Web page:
New Research Advances Understanding of Liver Diseases at the International Liver Congress (ILC)

April 19, 2017 | By: Rose Christian, M.D., Development Lead, Fibrosis and Ian Waxman, M.D., Development Lead, Gastrointestinal Cancers

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t Bristol-Myers Squibb, our mission is to deliver transformational medicines to patients with the most serious medical conditions in areas of high unmet need, including those with advanced liver diseases. Members of our teams are off to Amsterdam this month to attend The International Liver Congress™ 2017 (ILC), held by the European Association for the Study of the Liver (EASL). Having made significant contributions to the treatment of chronic viral hepatitis, Bristol-Myers Squibb has a history of research in liver disease, and we continue to leverage that expertise today in our R&D programs. 

Ian Waxman, M.D. and Rose Christian, M.D.,

Ian Waxman, M.D., Development Lead, Gastrointestinal Cancers and Rose Christian, M.D., Development Lead, Fibrosis

At ILC, Bristol-Myers Squibb will present new Phase 2 data on BMS-986036, an investigational compound for non-alcoholic steatohepatitis, or NASH. NASH is a condition marked by excess fat in the liver, which can lead to complications including scarring, cirrhosis, liver failure, liver transplant, or cancer. Currently, the condition is severely underdiagnosed and there are no approved treatments for NASH, which is expected to become one of the leading causes of liver transplantation in the coming years. With a growing worldwide prevalence, the need for a better way to diagnose and treat NASH across the various stages of disease is very high. Read more about NASH.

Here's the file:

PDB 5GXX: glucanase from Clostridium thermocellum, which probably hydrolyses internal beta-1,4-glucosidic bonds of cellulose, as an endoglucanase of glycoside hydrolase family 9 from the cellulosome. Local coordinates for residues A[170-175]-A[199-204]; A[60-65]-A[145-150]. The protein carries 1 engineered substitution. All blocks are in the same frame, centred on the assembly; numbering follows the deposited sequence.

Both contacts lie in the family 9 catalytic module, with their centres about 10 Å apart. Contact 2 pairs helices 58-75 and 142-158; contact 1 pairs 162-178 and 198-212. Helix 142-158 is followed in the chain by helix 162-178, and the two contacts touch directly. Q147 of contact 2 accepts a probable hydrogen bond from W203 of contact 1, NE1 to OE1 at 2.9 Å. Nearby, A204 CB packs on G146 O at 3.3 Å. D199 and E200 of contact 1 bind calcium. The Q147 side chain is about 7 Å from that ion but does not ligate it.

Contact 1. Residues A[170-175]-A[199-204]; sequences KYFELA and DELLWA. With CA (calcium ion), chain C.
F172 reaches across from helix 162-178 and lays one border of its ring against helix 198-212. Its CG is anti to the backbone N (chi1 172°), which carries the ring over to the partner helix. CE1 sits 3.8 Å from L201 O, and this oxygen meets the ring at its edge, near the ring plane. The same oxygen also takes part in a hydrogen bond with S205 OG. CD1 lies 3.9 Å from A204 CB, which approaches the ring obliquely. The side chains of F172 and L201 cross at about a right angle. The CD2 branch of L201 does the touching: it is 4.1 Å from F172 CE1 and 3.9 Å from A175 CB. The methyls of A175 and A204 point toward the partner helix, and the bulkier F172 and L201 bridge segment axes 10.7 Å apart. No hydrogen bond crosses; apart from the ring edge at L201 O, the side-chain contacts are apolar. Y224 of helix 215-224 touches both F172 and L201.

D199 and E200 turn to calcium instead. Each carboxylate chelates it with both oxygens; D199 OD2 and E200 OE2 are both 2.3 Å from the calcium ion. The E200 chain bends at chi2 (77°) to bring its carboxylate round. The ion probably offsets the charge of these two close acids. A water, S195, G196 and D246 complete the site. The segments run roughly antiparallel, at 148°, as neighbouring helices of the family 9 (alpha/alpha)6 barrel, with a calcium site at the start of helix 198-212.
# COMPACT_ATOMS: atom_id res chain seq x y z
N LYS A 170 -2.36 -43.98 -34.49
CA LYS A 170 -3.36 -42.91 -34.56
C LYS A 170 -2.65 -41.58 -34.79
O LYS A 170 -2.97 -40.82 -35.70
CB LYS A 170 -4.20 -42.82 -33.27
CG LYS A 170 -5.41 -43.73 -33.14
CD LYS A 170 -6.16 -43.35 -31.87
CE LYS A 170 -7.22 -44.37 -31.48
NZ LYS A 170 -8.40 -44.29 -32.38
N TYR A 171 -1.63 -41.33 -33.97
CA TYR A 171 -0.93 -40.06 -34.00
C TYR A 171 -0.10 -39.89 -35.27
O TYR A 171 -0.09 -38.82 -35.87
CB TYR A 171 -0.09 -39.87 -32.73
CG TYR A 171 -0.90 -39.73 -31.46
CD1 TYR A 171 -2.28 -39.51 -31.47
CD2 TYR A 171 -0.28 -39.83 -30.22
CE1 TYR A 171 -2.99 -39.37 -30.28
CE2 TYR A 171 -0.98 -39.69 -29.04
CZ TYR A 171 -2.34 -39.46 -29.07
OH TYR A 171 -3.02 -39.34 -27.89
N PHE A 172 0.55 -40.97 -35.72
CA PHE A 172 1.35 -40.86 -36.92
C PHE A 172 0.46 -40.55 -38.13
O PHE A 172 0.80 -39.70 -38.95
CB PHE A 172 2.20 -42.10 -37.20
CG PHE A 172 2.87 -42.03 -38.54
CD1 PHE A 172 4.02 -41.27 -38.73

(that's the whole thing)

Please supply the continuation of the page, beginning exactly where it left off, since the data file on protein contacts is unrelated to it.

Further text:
We will also share an update on our research in hepatocellular carcinoma (HCC), the most common type of liver cancer, and the second most common cause of cancer-related deaths worldwide. More than 700,000 people around the world are diagnosed with HCC each year. The majority of these cases are caused by hepatitis B virus (HBV) or hepatitis C virus (HCV) infections, making HBV/HCV the most common risk factor for liver cancer. Additionally, evidence suggests that the progression of NASH can also cause the disease. HCC is often diagnosed in the advanced stage, where a significant unmet need exists. Read more about HCC.

 

NASH, which is expected to become one of the leading causes of liver transplantation in the coming years.

Finally, chronic viral hepatitis continues to be a significant health issue in many areas of the world and we continue to strive to ensure that patients who need treatment options have access to our medicines.  Read more about our developing world strategy.

We continue to work toward our goal of delivering new options to patients living with these conditions and we look forward to joining the research and advocacy community at ILC.